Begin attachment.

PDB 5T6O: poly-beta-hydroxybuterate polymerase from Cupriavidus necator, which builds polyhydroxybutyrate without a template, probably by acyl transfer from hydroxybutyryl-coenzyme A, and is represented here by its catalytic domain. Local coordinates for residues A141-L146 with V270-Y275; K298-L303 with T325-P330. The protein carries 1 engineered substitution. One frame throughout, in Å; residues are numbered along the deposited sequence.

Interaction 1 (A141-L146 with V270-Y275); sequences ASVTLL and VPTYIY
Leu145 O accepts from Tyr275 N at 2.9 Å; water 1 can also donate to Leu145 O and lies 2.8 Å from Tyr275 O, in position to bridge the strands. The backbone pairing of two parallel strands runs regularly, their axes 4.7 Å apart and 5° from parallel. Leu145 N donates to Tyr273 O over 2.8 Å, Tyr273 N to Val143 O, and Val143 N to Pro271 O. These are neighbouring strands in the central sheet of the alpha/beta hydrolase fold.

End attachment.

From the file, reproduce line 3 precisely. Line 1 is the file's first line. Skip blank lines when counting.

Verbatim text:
Leu145 O accepts from Tyr275 N at 2.9 Å; water 1 can also donate to Leu145 O and lies 2.8 Å from Tyr275 O, in position to bridge the strands. The backbone pairing of two parallel strands runs regularly, their axes 4.7 Å apart and 5° from parallel. Leu145 N donates to Tyr273 O over 2.8 Å, Tyr273 N to Val143 O, and Val143 N to Pro271 O. These are neighbouring strands in the central sheet of the alpha/beta hydrolase fold.